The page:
Because of the short test time of the turnover of [14C] surfactants in rats of only six hours, a bioaccumulation potential cannot be judged based on this study results. The turnover of the C16:0 and C18:0 soaps were slow. But for a statement of the bioaccumulation potential, the test would have to run longer than 6 hours.

The review of P. Harris et al. summarised the work which they have carried out on the subject "Transport of fatty acids in the heart". Fatty acids are taken up by the myocardium in the unesterified form, either directly from the unbound pool of free fatty acids in the plasma or following release from plasma triglycerides by lipoprotein lipase. They pass extremely rapidly into the cardiac cells, where their distribution is determined by a number of physical and biochemical factors. For the intracellular spaces these factors are essentially physical and depend on gradients of concentration of unbound fatty acids and on the concentration and affinity of protein binding sites. In the cytoplasm of the myocardial cell, myoglobin seems to play a specific carrier role. Passage of fatty acids across cell membranes depends on their chemical forms and, largely, on the degree of solubility of these forms in the lipid layer of the membranes. In addition, there may be specific transport systems, such as is mediated by carnitine in the inner mitochondrial membrane. Finally, the mass movement on fatty acids through the cells depends on the rate at which they are removed by oxidation or esterification. Under normal conditions, these various factors lead to a rapid movement of fatty acids into the mitochondria where they are oxidised and a more gradual esterification into complex lipids.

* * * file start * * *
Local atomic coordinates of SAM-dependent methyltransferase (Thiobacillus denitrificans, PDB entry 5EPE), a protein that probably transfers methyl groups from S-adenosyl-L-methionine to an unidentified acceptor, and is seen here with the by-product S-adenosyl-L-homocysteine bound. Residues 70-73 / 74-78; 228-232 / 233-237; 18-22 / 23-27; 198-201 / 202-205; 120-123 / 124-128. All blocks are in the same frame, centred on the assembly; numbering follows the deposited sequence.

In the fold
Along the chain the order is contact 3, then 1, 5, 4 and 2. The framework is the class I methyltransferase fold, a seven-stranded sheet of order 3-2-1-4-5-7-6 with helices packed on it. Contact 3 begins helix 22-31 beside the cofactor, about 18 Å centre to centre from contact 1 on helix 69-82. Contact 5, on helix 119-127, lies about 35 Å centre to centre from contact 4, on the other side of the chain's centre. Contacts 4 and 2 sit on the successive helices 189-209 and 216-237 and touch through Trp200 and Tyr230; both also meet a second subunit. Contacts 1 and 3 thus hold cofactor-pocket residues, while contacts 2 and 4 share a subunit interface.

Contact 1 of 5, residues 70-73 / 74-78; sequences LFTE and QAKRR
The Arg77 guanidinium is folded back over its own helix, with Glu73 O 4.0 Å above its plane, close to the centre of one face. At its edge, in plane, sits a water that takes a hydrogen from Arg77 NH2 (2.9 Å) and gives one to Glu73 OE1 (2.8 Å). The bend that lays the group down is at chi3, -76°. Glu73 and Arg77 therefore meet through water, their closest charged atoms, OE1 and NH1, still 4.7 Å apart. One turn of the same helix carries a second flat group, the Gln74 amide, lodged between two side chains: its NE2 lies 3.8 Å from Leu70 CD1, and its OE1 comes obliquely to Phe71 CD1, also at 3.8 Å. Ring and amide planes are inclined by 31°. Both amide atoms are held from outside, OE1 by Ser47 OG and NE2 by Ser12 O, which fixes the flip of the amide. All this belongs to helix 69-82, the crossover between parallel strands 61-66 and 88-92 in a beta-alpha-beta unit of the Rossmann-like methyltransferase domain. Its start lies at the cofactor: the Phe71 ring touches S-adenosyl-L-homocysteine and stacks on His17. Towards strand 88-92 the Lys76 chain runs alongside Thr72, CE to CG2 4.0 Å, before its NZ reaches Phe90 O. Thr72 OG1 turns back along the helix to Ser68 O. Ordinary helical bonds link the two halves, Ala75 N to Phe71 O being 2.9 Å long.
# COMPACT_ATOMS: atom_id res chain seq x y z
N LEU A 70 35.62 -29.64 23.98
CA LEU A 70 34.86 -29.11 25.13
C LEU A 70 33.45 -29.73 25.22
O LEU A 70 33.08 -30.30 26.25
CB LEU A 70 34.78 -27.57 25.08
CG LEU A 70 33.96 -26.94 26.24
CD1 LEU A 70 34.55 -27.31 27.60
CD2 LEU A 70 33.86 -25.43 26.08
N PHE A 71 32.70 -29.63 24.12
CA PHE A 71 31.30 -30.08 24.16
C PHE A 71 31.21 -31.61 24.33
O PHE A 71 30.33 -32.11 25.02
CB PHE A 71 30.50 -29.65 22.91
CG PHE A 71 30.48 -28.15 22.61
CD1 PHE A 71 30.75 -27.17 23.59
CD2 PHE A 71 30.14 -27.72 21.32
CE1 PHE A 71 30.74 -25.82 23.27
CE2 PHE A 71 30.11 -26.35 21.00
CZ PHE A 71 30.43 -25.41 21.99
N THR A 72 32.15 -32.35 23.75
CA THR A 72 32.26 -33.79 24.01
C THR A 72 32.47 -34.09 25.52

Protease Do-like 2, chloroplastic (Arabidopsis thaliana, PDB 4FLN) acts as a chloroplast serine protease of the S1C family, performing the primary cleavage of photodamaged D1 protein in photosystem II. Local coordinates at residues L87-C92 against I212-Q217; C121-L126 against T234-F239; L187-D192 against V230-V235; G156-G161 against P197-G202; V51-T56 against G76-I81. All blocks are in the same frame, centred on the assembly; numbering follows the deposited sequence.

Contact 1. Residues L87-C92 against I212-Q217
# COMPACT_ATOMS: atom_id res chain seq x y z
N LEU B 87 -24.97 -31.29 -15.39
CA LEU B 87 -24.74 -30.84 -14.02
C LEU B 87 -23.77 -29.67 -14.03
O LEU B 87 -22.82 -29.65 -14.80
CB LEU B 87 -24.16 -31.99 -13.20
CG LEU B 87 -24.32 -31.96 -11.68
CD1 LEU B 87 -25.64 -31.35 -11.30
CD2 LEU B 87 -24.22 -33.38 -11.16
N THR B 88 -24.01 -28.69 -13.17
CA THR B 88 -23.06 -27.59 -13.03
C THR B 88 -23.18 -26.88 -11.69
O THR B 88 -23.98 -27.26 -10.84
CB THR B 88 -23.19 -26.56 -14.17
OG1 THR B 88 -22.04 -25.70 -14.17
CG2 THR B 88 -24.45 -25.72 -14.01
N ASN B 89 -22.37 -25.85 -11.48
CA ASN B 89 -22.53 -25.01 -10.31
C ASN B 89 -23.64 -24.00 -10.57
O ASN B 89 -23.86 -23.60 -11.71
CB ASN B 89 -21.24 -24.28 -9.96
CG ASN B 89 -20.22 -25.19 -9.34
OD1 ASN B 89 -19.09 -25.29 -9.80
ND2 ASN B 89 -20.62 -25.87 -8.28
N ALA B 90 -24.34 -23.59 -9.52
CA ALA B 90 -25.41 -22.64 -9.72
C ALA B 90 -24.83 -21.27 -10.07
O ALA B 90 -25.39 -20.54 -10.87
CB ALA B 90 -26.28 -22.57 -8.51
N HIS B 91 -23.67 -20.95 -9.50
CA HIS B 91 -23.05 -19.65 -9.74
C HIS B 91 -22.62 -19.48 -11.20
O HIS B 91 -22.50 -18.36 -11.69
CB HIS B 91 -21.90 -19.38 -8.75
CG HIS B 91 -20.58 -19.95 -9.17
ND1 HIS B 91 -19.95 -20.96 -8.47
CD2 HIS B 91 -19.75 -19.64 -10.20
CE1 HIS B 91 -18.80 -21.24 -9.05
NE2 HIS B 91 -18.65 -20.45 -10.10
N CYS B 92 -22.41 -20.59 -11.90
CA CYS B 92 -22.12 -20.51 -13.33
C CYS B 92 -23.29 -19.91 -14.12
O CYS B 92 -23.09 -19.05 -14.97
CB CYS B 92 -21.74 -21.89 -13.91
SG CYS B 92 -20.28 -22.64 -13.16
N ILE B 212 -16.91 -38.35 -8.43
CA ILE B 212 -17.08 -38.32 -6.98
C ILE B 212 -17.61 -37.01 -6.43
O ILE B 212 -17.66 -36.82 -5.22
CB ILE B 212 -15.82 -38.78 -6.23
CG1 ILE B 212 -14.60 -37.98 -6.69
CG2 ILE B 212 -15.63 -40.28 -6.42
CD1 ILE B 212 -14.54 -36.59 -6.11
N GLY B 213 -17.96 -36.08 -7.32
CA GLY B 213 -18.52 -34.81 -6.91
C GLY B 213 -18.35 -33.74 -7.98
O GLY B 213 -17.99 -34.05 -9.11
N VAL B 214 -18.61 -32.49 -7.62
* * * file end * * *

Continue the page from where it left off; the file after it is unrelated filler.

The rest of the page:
In the a study of Abumradt et al., fatty acid (FA) transport is characterized with regard to its specificity and susceptibility to inhibition by protein modifiers. The kinetics of competitive inhibition for transport of oleate and stearate are shown under conditions where complications due to competition for binding of FAs to the albumin in the medium are minimized. Stearate inhibits influx of tracer oleate with a Kithat closely approximates its Kmand, conversely, oleate inhibits similarly the influx of tracer stearate. Specificity of the FA transport system is shown in studies using a variety of natural FAs of different chain length, or FA analogues. Oleate (Km= 0.06 µM), stearate (Km= 0.16 µM), linoleate (Km= 0.22 µM), palmitate, (Km= 0.2 µM), and laurate (Km= 1.5 microM) are good substrates, but octanoate is not transported. An oxazolidine ring on C-5 but not on C-16 of stearate blocks binding to the transporter. Methylation of the carboxyl function but not alpha-bromination inhibits transport. These studies suggest that a FA must have a hydrocarbon chain of at least nine carbons and a free carboxyl function to be recognized by the transporter. FA transport does not require Na or ATP. Pronase but not trypsin treatment of intact cells reduces fatty acid influx. Transport is insensitive to maleimides. It is strongly and irreversibly blocked by pretreatment of the cells with the stilbene compounds, 4,4'-diisothiocyanostilbene-2,2'-disulfonate and 4-acetamido-4'-isothiocyanostilbene-2,2'-disulfonic acid, but only slightly inhibited by dipyridamole. Polyacrylamide gel electrophoresis of plasma membrane proteins from cells treated with [3H] 4,4'-diisothiocyanostilbene-2,2'-disulfonate shows a peak of radioactivity at about Mr = 85,000. When cells are incubated in various concentrations of this agent, the counts recovered in the peak reach a maximum coincident with maximum inhibition of transport. They conclude that permeation of the plasma membrane of the adipocyte by long-chain FAs at physiological concentrations is mediated by a protein transporter with distinct specificity requirements.